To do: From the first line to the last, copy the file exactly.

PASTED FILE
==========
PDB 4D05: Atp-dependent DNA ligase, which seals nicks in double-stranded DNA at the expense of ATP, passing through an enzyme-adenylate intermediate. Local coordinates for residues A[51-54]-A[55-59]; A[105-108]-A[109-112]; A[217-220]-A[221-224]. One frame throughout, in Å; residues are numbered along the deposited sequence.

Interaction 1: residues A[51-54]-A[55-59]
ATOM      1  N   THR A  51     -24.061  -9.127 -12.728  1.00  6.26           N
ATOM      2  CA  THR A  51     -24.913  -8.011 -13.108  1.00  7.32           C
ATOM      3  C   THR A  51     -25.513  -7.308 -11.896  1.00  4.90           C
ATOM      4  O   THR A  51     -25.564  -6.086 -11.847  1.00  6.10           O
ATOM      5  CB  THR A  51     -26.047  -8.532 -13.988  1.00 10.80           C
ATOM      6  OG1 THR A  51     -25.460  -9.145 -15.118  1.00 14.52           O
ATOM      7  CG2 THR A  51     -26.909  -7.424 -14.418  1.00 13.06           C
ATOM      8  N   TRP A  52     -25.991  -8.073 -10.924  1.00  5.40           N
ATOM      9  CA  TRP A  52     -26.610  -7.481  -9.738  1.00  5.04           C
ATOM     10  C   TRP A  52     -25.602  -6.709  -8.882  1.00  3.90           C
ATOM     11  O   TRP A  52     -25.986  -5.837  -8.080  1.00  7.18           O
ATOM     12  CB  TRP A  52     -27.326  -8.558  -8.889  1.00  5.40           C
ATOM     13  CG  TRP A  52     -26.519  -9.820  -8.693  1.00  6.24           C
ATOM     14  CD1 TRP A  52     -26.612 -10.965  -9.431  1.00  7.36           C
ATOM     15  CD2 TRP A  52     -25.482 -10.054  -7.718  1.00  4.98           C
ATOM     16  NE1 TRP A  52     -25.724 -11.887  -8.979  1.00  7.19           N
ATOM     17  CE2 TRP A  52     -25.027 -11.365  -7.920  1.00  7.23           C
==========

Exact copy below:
PDB 4D05: Atp-dependent DNA ligase, which seals nicks in double-stranded DNA at the expense of ATP, passing through an enzyme-adenylate intermediate. Local coordinates for residues A[51-54]-A[55-59]; A[105-108]-A[109-112]; A[217-220]-A[221-224]. One frame throughout, in Å; residues are numbered along the deposited sequence.

Interaction 1: residues A[51-54]-A[55-59]
ATOM      1  N   THR A  51     -24.061  -9.127 -12.728  1.00  6.26           N
ATOM      2  CA  THR A  51     -24.913  -8.011 -13.108  1.00  7.32           C
ATOM      3  C   THR A  51     -25.513  -7.308 -11.896  1.00  4.90           C
ATOM      4  O   THR A  51     -25.564  -6.086 -11.847  1.00  6.10           O
ATOM      5  CB  THR A  51     -26.047  -8.532 -13.988  1.00 10.80           C
ATOM      6  OG1 THR A  51     -25.460  -9.145 -15.118  1.00 14.52           O
ATOM      7  CG2 THR A  51     -26.909  -7.424 -14.418  1.00 13.06           C
ATOM      8  N   TRP A  52     -25.991  -8.073 -10.924  1.00  5.40           N
ATOM      9  CA  TRP A  52     -26.610  -7.481  -9.738  1.00  5.04           C
ATOM     10  C   TRP A  52     -25.602  -6.709  -8.882  1.00  3.90           C
ATOM     11  O   TRP A  52     -25.986  -5.837  -8.080  1.00  7.18           O
ATOM     12  CB  TRP A  52     -27.326  -8.558  -8.889  1.00  5.40           C
ATOM     13  CG  TRP A  52     -26.519  -9.820  -8.693  1.00  6.24           C
ATOM     14  CD1 TRP A  52     -26.612 -10.965  -9.431  1.00  7.36           C
ATOM     15  CD2 TRP A  52     -25.482 -10.054  -7.718  1.00  4.98           C
ATOM     16  NE1 TRP A  52     -25.724 -11.887  -8.979  1.00  7.19           N
ATOM     17  CE2 TRP A  52     -25.027 -11.365  -7.920  1.00  7.23           C